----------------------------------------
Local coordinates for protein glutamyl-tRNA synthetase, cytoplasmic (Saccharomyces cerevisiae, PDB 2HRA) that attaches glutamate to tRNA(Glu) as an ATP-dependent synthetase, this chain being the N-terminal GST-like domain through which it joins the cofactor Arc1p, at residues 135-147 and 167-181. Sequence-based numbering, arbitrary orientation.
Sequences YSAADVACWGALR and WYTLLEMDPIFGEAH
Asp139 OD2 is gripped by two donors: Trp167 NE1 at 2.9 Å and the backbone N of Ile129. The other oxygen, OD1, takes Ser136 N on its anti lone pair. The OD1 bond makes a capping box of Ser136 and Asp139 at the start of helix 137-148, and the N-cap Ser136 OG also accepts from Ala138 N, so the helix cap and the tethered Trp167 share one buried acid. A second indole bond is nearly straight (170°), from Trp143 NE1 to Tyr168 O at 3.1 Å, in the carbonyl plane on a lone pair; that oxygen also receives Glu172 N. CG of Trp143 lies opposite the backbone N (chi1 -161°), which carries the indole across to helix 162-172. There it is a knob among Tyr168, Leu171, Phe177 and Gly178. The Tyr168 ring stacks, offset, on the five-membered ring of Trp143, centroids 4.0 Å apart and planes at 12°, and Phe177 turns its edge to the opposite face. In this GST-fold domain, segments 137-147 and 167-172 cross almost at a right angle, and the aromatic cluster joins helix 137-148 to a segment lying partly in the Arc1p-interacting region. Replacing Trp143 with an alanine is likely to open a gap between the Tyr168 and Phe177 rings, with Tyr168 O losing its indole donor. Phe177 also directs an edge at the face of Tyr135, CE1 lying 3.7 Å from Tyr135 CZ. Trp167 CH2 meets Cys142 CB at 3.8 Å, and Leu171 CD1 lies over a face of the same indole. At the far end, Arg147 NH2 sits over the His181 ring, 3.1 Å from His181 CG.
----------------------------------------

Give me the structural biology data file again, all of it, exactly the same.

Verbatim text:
Local coordinates for protein glutamyl-tRNA synthetase, cytoplasmic (Saccharomyces cerevisiae, PDB 2HRA) that attaches glutamate to tRNA(Glu) as an ATP-dependent synthetase, this chain being the N-terminal GST-like domain through which it joins the cofactor Arc1p, at residues 135-147 and 167-181. Sequence-based numbering, arbitrary orientation.
Sequences YSAADVACWGALR and WYTLLEMDPIFGEAH
Asp139 OD2 is gripped by two donors: Trp167 NE1 at 2.9 Å and the backbone N of Ile129. The other oxygen, OD1, takes Ser136 N on its anti lone pair. The OD1 bond makes a capping box of Ser136 and Asp139 at the start of helix 137-148, and the N-cap Ser136 OG also accepts from Ala138 N, so the helix cap and the tethered Trp167 share one buried acid. A second indole bond is nearly straight (170°), from Trp143 NE1 to Tyr168 O at 3.1 Å, in the carbonyl plane on a lone pair; that oxygen also receives Glu172 N. CG of Trp143 lies opposite the backbone N (chi1 -161°), which carries the indole across to helix 162-172. There it is a knob among Tyr168, Leu171, Phe177 and Gly178. The Tyr168 ring stacks, offset, on the five-membered ring of Trp143, centroids 4.0 Å apart and planes at 12°, and Phe177 turns its edge to the opposite face. In this GST-fold domain, segments 137-147 and 167-172 cross almost at a right angle, and the aromatic cluster joins helix 137-148 to a segment lying partly in the Arc1p-interacting region. Replacing Trp143 with an alanine is likely to open a gap between the Tyr168 and Phe177 rings, with Tyr168 O losing its indole donor. Phe177 also directs an edge at the face of Tyr135, CE1 lying 3.7 Å from Tyr135 CZ. Trp167 CH2 meets Cys142 CB at 3.8 Å, and Leu171 CD1 lies over a face of the same indole. At the far end, Arg147 NH2 sits over the His181 ring, 3.1 Å from His181 CG.